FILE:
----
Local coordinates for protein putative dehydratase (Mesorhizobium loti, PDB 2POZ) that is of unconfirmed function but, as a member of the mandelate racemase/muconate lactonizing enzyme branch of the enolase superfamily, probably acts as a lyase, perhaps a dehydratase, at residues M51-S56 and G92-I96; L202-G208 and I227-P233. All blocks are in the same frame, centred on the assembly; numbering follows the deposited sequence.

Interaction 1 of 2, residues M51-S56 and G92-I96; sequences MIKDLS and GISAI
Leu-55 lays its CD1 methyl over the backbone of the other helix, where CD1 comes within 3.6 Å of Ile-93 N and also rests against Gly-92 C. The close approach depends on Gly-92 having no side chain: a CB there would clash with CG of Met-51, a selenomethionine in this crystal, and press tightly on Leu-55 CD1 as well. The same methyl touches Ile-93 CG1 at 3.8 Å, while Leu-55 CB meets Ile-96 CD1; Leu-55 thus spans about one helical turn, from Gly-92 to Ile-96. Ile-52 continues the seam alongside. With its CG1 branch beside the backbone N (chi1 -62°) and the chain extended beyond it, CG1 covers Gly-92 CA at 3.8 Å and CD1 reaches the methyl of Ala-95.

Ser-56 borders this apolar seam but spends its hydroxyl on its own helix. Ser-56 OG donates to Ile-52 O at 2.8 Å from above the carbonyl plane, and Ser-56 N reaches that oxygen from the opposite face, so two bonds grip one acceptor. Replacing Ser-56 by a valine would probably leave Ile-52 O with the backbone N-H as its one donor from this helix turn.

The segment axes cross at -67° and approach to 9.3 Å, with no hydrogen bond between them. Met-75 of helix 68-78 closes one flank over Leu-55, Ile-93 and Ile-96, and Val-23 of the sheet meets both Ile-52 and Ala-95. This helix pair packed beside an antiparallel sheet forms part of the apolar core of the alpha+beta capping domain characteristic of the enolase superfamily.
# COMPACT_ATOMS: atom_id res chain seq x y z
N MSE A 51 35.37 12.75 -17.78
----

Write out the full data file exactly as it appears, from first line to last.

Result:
Local coordinates for protein putative dehydratase (Mesorhizobium loti, PDB 2POZ) that is of unconfirmed function but, as a member of the mandelate racemase/muconate lactonizing enzyme branch of the enolase superfamily, probably acts as a lyase, perhaps a dehydratase, at residues M51-S56 and G92-I96; L202-G208 and I227-P233. All blocks are in the same frame, centred on the assembly; numbering follows the deposited sequence.

Interaction 1 of 2, residues M51-S56 and G92-I96; sequences MIKDLS and GISAI
Leu-55 lays its CD1 methyl over the backbone of the other helix, where CD1 comes within 3.6 Å of Ile-93 N and also rests against Gly-92 C. The close approach depends on Gly-92 having no side chain: a CB there would clash with CG of Met-51, a selenomethionine in this crystal, and press tightly on Leu-55 CD1 as well. The same methyl touches Ile-93 CG1 at 3.8 Å, while Leu-55 CB meets Ile-96 CD1; Leu-55 thus spans about one helical turn, from Gly-92 to Ile-96. Ile-52 continues the seam alongside. With its CG1 branch beside the backbone N (chi1 -62°) and the chain extended beyond it, CG1 covers Gly-92 CA at 3.8 Å and CD1 reaches the methyl of Ala-95.

Ser-56 borders this apolar seam but spends its hydroxyl on its own helix. Ser-56 OG donates to Ile-52 O at 2.8 Å from above the carbonyl plane, and Ser-56 N reaches that oxygen from the opposite face, so two bonds grip one acceptor. Replacing Ser-56 by a valine would probably leave Ile-52 O with the backbone N-H as its one donor from this helix turn.

The segment axes cross at -67° and approach to 9.3 Å, with no hydrogen bond between them. Met-75 of helix 68-78 closes one flank over Leu-55, Ile-93 and Ile-96, and Val-23 of the sheet meets both Ile-52 and Ala-95. This helix pair packed beside an antiparallel sheet forms part of the apolar core of the alpha+beta capping domain characteristic of the enolase superfamily.
# COMPACT_ATOMS: atom_id res chain seq x y z
N MSE A 51 35.37 12.75 -17.78